groups, Florida ordered officials to stop using the purge list. Although this purge was
uncovered and mostly stopped before it was completed, other improper purges may go
undetected and unremedied.
The secret and inconsistent manner in which purges are conducted make it difficult, if not
impossible, to know exactly how many voters are stricken from voting lists erroneously. And
when purges are made public, they often reveal serious problems. Here are a few examples:
• Mississippi, a local election official discovered that another official had wrongly purged
10,000 voters from her home computer just a week before a presidential primary.
• Muscogee, Georgia, a county official purged 700 people from the voter lists, supposedly
because they were ineligible to vote due to criminal convictions. The list included people who
had never even received a parking ticket.
• Louisiana, including areas hit hard by hurricanes, officials purged approximately 21,000
voters, ostensibly for registering to vote in another state, without sufficient voter protections.
Purges rely on error-ridden lists. States regularly attempt to purge voter lists of ineligible
voters or duplicate registration records, but the lists that states use as the basis for purging
are often riddled with errors. For example, some states purge their voter lists based on the
Social Security Administration’s Death Master File, a database that even the Social Security
Administration admits includes people who are still alive. Even though Hilde Stafford, a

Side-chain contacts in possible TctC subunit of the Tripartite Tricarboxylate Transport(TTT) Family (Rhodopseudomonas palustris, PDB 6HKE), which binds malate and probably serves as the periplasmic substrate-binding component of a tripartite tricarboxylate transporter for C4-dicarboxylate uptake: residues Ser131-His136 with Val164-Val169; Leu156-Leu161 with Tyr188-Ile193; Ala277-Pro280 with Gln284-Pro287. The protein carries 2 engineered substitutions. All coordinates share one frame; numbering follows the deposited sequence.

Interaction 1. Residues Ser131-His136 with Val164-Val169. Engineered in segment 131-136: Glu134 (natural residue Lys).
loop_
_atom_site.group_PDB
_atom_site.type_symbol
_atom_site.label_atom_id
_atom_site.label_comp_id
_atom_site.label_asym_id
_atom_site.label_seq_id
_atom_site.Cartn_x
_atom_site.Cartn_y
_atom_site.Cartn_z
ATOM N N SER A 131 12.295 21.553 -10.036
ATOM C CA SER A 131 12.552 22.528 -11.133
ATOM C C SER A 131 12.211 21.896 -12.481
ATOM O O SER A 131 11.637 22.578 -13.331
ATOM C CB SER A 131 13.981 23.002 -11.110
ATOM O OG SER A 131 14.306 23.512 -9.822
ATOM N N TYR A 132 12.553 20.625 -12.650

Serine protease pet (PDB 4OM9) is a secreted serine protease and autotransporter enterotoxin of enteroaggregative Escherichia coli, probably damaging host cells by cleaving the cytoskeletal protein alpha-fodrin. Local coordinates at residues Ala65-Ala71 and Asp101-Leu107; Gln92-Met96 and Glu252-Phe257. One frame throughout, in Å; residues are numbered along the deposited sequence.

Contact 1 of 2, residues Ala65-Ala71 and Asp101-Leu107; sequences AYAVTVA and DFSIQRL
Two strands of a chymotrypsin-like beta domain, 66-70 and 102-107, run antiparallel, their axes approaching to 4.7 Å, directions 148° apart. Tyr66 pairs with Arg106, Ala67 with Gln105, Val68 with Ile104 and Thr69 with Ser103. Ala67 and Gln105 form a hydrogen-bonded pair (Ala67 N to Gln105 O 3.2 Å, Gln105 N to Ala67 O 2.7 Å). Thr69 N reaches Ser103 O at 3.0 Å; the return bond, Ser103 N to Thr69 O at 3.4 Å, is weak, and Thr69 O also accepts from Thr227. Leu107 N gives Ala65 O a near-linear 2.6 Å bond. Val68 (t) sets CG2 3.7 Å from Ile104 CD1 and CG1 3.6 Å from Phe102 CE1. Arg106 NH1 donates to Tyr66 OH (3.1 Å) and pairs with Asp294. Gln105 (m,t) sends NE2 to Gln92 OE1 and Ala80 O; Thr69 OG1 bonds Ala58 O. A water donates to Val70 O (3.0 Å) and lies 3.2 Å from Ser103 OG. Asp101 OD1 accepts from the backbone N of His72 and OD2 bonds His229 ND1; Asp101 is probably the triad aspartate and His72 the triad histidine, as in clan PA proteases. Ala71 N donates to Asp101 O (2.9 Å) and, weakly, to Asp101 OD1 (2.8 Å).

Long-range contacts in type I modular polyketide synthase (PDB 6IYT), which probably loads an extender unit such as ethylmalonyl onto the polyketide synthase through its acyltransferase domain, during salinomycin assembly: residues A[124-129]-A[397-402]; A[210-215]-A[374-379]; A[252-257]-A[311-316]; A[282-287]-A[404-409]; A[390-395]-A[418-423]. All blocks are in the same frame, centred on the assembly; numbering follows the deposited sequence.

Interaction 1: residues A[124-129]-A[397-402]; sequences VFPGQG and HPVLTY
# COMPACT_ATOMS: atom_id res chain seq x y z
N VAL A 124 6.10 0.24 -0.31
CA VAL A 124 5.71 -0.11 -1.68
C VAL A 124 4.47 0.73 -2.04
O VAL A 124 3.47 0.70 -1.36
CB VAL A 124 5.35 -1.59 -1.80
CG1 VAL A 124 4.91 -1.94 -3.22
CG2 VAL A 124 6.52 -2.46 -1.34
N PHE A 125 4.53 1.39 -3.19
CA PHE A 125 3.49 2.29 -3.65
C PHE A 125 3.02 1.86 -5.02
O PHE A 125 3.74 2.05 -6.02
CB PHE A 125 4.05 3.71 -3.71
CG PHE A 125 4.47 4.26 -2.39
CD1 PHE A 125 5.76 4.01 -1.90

Wappingers Falls, NY resident, was still alive and voted, the master death index lists her date
of death as June 15, 1997. As another example, when a member of a household files a
change of address for herself in the United States Postal Service’s National Change of
Address database, it sometimes has the effect of changing the addresses of all members of
that household. Voters who are eligible to vote are wrongly stricken from the rolls because of
problems with underlying source lists.
Voters are purged secretly and without notice. None of the states investigated required
election officials to provide any advance public notice of a systematic purge. Additionally, with
the exception of registrants believed to have changed addresses, many states do not notify
individual voters before purging them. In large part, states that do provide individualized notice
do not provide such notice for all classes of purge candidates. For example, it is rare for
states to provide notice when a registrant is believed to be deceased.
Without proper notice, an erroneously purged voter will likely not be able to correct the error
before Election Day. Without public notice of an impending purge, the public is not be able to
detect improper purges, or to hold their election officials accountable for more accurate voter
Bad “matching” criteria leaves voters vulnerable to manipulated purges. Many voter purges
are conducted with problematic techniques that leave ample room for abuse and
manipulation. State statutes rely on the discretion of election officials to identify registrants
for removal. Far too often, election officials believe they have “matched” two voters, when
they are actually looking at the records of two distinct individuals with similar identifying
information. These cases of mistaken identity cause eligible voters to be wrongly removed
from the rolls.
Florida purge in 2000, conservative estimates place the number of wrongfully purged voters
was close to 12,000 was generated in part by bad matching criteria. Florida registrants were
purged from the rolls if 80 percent of the letters of their last names were the same as those
of persons with criminal convictions. Those wrongly purged included Reverend Willie D.
Whiting Jr., who, under the matching criteria, was considered the same person as Willie J.
Whiting. Without specific guidelines for or limitations on the authority of election officials
conducting purges, eligible voters are regularly made unnecessarily vulnerable.